Afterward, I’ll sterilize canning jars, lids, and rings for my first batch ever of sour cherry and red currant jam. Since I found a recipe on the internet, I can’t be the only woman in the world who’s considered the combination. Furthermore, my mother taught me to use what I have.

Years ago, I planted the cherry tree close by a red and a black currant bush in our backyard. They’ve all flourished, bathed in the rising sun every morning. Each summer since, the black and red currant shrubs bear abundant fruit. Contrariwise, the cherry tree’s fickle. She hadn’t set fruit in years.

Without one thought of the cherry tree this summer, or lifting one finger for her yield when she blossomed from crown to lowest branch, I picked eight cups of her sour cherries this week. I trust the monotonous pitting will be worth spreading a delicious jam on my scones, toast, and meat.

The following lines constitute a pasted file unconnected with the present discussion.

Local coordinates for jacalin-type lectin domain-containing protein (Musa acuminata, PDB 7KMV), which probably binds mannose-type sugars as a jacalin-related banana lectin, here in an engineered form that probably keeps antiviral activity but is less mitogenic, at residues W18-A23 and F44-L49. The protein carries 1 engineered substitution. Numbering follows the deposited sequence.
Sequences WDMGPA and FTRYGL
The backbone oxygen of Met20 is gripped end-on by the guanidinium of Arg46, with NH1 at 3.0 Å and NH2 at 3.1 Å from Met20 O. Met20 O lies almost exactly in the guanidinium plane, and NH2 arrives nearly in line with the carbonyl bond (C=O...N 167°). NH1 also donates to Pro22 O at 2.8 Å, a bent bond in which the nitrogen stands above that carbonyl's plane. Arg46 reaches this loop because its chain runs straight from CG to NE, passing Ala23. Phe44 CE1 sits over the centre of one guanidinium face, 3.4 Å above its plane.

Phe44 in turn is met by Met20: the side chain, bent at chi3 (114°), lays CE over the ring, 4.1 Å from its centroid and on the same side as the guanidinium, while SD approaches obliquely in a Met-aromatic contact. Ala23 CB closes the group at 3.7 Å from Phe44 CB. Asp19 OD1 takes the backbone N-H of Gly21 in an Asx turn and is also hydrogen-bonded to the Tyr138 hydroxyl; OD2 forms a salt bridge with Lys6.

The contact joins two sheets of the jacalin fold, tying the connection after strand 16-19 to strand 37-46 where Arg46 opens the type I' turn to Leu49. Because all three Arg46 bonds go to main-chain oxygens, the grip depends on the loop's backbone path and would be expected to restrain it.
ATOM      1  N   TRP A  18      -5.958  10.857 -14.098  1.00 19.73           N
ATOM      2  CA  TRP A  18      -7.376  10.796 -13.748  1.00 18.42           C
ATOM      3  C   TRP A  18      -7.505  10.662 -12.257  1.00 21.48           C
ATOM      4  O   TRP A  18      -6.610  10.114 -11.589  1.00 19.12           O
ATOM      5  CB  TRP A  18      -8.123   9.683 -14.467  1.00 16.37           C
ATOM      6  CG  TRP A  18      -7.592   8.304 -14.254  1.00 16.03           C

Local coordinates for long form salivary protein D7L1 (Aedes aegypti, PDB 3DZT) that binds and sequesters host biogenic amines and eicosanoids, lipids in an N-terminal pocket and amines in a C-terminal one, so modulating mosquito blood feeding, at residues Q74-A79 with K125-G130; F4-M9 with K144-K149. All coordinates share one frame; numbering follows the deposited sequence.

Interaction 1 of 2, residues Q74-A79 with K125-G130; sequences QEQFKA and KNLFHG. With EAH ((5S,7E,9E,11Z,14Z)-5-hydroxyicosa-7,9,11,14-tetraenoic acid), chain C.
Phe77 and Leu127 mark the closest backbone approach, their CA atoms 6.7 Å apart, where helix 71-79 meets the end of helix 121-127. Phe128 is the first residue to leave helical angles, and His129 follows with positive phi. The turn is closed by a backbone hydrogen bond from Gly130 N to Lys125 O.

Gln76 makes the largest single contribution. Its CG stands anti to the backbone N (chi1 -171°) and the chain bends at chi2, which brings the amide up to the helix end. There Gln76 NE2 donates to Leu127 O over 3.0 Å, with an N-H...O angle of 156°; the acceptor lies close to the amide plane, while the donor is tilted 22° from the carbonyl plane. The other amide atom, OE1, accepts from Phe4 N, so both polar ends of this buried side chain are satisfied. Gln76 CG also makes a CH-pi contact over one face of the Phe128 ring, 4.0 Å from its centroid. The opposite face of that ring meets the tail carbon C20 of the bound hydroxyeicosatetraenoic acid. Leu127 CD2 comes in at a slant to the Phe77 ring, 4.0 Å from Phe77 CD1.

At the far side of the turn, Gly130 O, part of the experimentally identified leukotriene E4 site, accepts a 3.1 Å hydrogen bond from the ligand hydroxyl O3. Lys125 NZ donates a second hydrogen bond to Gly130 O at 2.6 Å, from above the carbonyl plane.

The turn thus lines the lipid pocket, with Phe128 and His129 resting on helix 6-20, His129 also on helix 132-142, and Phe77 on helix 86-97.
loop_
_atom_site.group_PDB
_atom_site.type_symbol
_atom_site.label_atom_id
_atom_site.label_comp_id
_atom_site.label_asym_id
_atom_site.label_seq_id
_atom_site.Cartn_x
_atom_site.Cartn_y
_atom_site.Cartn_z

I’d like to know what went right this season with my cherry tree so I might repeat it. Chances are the cause or causes are entirely out of my control like they are with my Kentucky Wonders.

Dear Reader, the harvest of my little sour cherry tree makes my heart glad.

Enough to stand by the stove and “boil hard until the mixture reaches the gel stage, about 20 minutes.” I can hear the lids popping!